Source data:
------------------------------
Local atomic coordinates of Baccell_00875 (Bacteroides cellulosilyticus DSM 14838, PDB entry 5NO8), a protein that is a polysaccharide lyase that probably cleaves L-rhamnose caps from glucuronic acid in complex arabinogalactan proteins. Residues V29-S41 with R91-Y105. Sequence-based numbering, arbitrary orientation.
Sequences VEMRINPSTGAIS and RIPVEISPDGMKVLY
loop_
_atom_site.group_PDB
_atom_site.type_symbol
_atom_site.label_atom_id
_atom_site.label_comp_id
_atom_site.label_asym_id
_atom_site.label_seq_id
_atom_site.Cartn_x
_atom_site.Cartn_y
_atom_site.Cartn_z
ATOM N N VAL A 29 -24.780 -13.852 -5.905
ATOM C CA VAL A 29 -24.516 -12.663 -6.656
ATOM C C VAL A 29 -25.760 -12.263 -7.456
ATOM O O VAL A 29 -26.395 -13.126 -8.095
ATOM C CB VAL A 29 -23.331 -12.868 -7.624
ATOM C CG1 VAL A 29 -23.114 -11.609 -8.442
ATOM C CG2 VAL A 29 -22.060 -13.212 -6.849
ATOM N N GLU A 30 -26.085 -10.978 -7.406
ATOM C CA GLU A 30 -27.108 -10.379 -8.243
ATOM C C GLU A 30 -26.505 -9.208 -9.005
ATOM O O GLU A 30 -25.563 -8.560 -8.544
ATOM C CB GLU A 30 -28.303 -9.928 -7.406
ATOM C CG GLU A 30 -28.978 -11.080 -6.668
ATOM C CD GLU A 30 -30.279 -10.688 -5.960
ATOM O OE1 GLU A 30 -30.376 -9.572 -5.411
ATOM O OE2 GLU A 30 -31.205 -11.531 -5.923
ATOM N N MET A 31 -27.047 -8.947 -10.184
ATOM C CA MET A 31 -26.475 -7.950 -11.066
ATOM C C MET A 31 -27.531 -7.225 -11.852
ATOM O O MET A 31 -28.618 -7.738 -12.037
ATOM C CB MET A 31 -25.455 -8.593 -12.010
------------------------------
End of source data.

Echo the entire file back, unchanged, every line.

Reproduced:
Local atomic coordinates of Baccell_00875 (Bacteroides cellulosilyticus DSM 14838, PDB entry 5NO8), a protein that is a polysaccharide lyase that probably cleaves L-rhamnose caps from glucuronic acid in complex arabinogalactan proteins. Residues V29-S41 with R91-Y105. Sequence-based numbering, arbitrary orientation.
Sequences VEMRINPSTGAIS and RIPVEISPDGMKVLY
loop_
_atom_site.group_PDB
_atom_site.type_symbol
_atom_site.label_atom_id
_atom_site.label_comp_id
_atom_site.label_asym_id
_atom_site.label_seq_id
_atom_site.Cartn_x
_atom_site.Cartn_y
_atom_site.Cartn_z
ATOM N N VAL A 29 -24.780 -13.852 -5.905
ATOM C CA VAL A 29 -24.516 -12.663 -6.656
ATOM C C VAL A 29 -25.760 -12.263 -7.456
ATOM O O VAL A 29 -26.395 -13.126 -8.095
ATOM C CB VAL A 29 -23.331 -12.868 -7.624
ATOM C CG1 VAL A 29 -23.114 -11.609 -8.442
ATOM C CG2 VAL A 29 -22.060 -13.212 -6.849
ATOM N N GLU A 30 -26.085 -10.978 -7.406
ATOM C CA GLU A 30 -27.108 -10.379 -8.243
ATOM C C GLU A 30 -26.505 -9.208 -9.005
ATOM O O GLU A 30 -25.563 -8.560 -8.544
ATOM C CB GLU A 30 -28.303 -9.928 -7.406
ATOM C CG GLU A 30 -28.978 -11.080 -6.668
ATOM C CD GLU A 30 -30.279 -10.688 -5.960
ATOM O OE1 GLU A 30 -30.376 -9.572 -5.411
ATOM O OE2 GLU A 30 -31.205 -11.531 -5.923
ATOM N N MET A 31 -27.047 -8.947 -10.184
ATOM C CA MET A 31 -26.475 -7.950 -11.066
ATOM C C MET A 31 -27.531 -7.225 -11.852
ATOM O O MET A 31 -28.618 -7.738 -12.037
ATOM C CB MET A 31 -25.455 -8.593 -12.010